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McCurry v. Duncan

United States District Court, S.D. Illinois

April 12, 2017

MATTEL MCCURRY, No. M- 10261, Plaintiff,


          MICHAEL J. REAGAN Chief District Judge.

         Plaintiff Mattel McCurry, presently an inmate in Menard Correctional Center (“Menard”), brings this action for deprivations of his constitutional rights pursuant to 42 U.S.C. § 1983. Prior to being incarcerated at Menard, Plaintiff was incarcerated at Lawrence Correctional Center (“Lawrence”). Plaintiff generally alleges that, while incarcerated at Lawrence, Lawrence officials intentionally exposed Plaintiff's underlying criminal convictions, [1] placing Plaintiff's life in danger. In connection with these claims, Plaintiff sues numerous Lawrence officials. Plaintiff seeks monetary relief. Additionally, Plaintiff seeks injunctive relief in the form of an order directing officials at Lawrence to place Plaintiff in protective custody and to strictly sanction the officials that violated his constitutional rights.

         This case is now before the Court for a preliminary review of the Complaint pursuant to 28 U.S.C. § 1915A, which provides:

(a) Screening - The court shall review, before docketing, if feasible or, in any event, as soon as practicable after docketing, a complaint in a civil action in which a prisoner seeks redress from a governmental entity or officer or employee of a governmental entity.
(b) Grounds for Dismissal - On review, the court shall identify cognizable claims or dismiss the complaint, or any portion of the complaint, if the complaint-
(1) is frivolous, malicious, or fails to state a claim on which relief may be granted; or
(2) seeks monetary relief from a defendant who is immune from such relief.

         An action or claim is frivolous if “it lacks an arguable basis either in law or in fact.” Neitzke v. Williams, 490 U.S. 319, 325 (1989). Frivolousness is an objective standard that refers to a claim that any reasonable person would find meritless. Lee v. Clinton, 209 F.3d 1025, 1026-27 (7th Cir. 2000). An action fails to state a claim upon which relief can be granted if it does not plead “enough facts to state a claim to relief that is plausible on its face.” Bell Atlantic Corp. v. Twombly, 550 U.S. 544, 570 (2007). The claim of entitlement to relief must cross “the line between possibility and plausibility.” Id. at 557. At this juncture, the factual allegations of the pro se complaint are to be liberally construed. See Rodriguez v. Plymouth Ambulance Serv., 577 F.3d 816, 821 (7th Cir. 2009).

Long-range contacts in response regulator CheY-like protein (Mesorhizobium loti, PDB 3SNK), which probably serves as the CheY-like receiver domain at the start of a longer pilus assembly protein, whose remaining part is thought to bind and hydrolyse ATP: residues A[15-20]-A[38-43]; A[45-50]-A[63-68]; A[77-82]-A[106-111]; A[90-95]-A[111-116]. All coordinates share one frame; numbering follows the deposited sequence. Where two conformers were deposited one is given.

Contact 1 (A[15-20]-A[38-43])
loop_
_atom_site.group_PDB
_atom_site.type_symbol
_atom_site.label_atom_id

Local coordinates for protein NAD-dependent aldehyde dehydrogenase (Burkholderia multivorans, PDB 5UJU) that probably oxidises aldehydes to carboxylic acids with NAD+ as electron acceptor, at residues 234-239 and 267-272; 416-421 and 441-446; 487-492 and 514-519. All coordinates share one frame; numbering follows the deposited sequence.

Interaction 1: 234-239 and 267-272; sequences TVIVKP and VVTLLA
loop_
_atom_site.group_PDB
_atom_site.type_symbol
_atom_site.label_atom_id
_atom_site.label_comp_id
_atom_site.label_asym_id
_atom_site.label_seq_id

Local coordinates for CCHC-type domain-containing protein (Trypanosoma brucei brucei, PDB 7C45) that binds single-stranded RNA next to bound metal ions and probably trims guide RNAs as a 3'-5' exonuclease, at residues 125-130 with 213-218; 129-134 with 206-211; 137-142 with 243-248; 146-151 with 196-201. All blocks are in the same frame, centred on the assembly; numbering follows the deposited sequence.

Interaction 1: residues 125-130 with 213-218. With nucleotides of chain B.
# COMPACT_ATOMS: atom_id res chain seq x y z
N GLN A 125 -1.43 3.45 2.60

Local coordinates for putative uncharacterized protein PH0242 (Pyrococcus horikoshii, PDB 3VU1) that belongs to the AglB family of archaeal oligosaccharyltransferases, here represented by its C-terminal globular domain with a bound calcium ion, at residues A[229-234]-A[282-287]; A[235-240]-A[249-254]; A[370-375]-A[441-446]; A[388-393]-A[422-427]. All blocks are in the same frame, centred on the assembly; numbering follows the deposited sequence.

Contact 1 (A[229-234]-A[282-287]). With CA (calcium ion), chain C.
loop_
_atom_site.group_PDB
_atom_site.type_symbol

The Complaint

         Plaintiff alleges that Lawrence officials intentionally informed other inmates and prison staff that Plaintiff's underlying convictions involved sexual assault and domestic abuse, knowing that convictions of this nature are “unacceptable” and “despised” by inmates and prison staff. (Doc. 1, pp. 3, 12). Plaintiff contends that, as a result, he has been threatened by other inmates and mistreated by prison staff. (Doc. 1, pp. 3-11). Plaintiff further alleges that an “individual defendant” ordered another inmate to physically assault Plaintiff because of his underlying convictions and that this inmate carried out the assault “to the best of his ability.” (Doc. 1, p. 4). In addition, Plaintiff contends he has been assaulted by inmates and threatened by Lawrence staff on “numerous occasions.” (Doc. 1, p. 7). According to Plaintiff, he has submitted emergency grievances seeking protective custody and/or a transfer out of Lawrence, but his requests have been ignored. (Doc. 1, pp. 4, 7).

         The allegations described above might be sufficient to state a claim for relief if they were directed at a specific defendant and described the alleged wrongful conduct with more specificity. In the instant case, however, a majority of Plaintiff's claims are not directed at any particular defendant. Instead, Plaintiff brings allegations as to generic individuals or groups of individuals, including “the individual defendant”, “the defendants”, “officers”, “officials”, a “c/o” (more than one “c/o” has been named as a Defendant), and a “Sgt.” (more than one “Sgt.” Has been named as a Defendant). (See e.g. Doc. 1, pp. 3-4, 7, 12). In addition, the Complaint includes very little specificity regarding the alleged threats and assaults. After reviewing the Complaint, the Court notes the following allegations as to specific defendants:


         On February 2, 2016, Caye-Wood began to tell other inmates about Plaintiff's underlying convictions. (Doc. 1, p. 12). Subsequently, other inmates began to threaten Plaintiff and have extorted money out of the Plaintiff. (Doc. 1, p. 12).


         Plaintiff filed numerous emergency grievances with Goines. (Doc. 1, p. 4). The ...

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